Larissa Kane (Amanda Crew) and her husband Matt (Adam Brody) move into a new house as they prepare for the arrival of their unborn child. Ignored by their eccentric neighbour Ann (Sheila McCarthy), the couple anxiously look forward to becoming parents but find their world devastated when Larissa miscarries. Returning home following the ordeal, Larissa spirals into depression and becomes convinced that Ann’s disabled daughter is breaking into her house and messing with her. Matt thinks Larissa is dealing with severe mental health problems but she’s determined to prove that she’s not going crazy.
If you’ve read the above synopsis and feel like you’ve seen this film before, the chances are you probably have and it was likely done a lot better. Taking plenty of inspiration from better films such as Rosemary’s Baby and to a lesser extent The Omen, Isabelle is so formulaic and reliant on cheap scares, that it throws all of its potential out of the window from early on. There was a real opportunity here to properly explore mental health and the impact that losing a child can have on a relationship but Isabelle doesn’t do that.
For the most part we’re seeing things from Larissa’s perspective. Amanda Crew is a capable actress but she’s better than the material here. She spends much of the film screaming and crying and isn’t really required to show any other range. As for Adam Brody, he’s barely in it and when he is, his character is so bland you might not even notice here’s on screen. There’s no emotional connection between Larissa and Matt and you don’t believe them as a couple.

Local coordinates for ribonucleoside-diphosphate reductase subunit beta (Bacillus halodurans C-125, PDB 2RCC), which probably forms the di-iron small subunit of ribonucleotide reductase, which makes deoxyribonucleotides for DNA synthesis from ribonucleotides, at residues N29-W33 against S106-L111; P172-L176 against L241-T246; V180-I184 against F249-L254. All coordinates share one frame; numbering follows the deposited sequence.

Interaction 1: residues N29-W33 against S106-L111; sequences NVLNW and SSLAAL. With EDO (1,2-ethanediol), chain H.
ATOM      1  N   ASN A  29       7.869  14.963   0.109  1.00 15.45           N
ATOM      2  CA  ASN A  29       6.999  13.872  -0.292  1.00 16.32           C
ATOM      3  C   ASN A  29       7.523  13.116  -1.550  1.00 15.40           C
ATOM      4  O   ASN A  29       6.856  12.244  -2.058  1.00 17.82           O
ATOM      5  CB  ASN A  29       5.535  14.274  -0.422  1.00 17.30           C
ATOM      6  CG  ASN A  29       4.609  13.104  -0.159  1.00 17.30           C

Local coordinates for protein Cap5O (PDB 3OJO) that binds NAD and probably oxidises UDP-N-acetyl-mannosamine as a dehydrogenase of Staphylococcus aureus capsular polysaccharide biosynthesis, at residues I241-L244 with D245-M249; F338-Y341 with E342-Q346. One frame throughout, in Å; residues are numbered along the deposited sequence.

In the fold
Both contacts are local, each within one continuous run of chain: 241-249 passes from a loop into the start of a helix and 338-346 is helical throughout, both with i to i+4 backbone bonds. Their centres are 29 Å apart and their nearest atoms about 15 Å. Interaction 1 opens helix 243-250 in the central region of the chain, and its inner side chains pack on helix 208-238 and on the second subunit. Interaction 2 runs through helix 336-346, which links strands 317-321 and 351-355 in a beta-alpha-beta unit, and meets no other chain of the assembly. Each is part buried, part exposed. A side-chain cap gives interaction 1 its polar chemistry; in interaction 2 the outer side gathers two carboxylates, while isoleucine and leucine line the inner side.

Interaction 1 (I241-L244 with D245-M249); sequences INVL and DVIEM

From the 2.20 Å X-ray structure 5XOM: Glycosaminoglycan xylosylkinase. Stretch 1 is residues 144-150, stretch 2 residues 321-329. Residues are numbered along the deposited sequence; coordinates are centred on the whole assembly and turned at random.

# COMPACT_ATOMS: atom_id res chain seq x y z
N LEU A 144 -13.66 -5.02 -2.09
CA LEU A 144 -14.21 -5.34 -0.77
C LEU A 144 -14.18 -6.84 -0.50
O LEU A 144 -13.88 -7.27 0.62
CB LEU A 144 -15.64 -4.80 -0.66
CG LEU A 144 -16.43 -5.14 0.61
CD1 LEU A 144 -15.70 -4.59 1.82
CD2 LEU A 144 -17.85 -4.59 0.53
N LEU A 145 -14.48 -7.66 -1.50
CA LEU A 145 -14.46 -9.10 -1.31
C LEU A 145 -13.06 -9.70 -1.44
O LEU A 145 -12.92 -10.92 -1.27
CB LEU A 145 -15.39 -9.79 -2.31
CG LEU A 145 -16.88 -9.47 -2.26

The film falters further when religion and a bit of convenient mumbo jumbo is brought in to try and explain the increasingly nonsensical plot. It really does feel like writer Donald Martin ticked off a ton of clichés and threw them into one film in the hope it would work. It doesn’t and what you’re left with is an incredibly uneven film that manages to become boring despite only running for 81 minutes.
The performances are fine. Sheila McCarthy is suitably creepy as the mysterious Ann but Amanda Crew and Adam Brody are completely wasted. They’ve both been much better in other films and to be honest, if you’re desperate for an Adam Brody horror, go see Ready Or Not, which is arriving in cinemas shortly.
Isabelle is, put plainly, rubbish. It’s not particularly scary, it brushes past its best material without every bothering to explore it and it descends into nonsense. The cast is worth more than they’re able to show here and Isabelle never manages to be more than a bog-standard horror. It didn’t hold my attention and I’ll be surprised if it holds yours either.
Cast: Amanda Crew, Adam Brody, Zoë Belkin, Sheila McCarthy Director: Robert Heydon Writer: Donald Martin Certificate: 15 Duration: 81 mins Released by: Kew Media Release date: 30th September 2019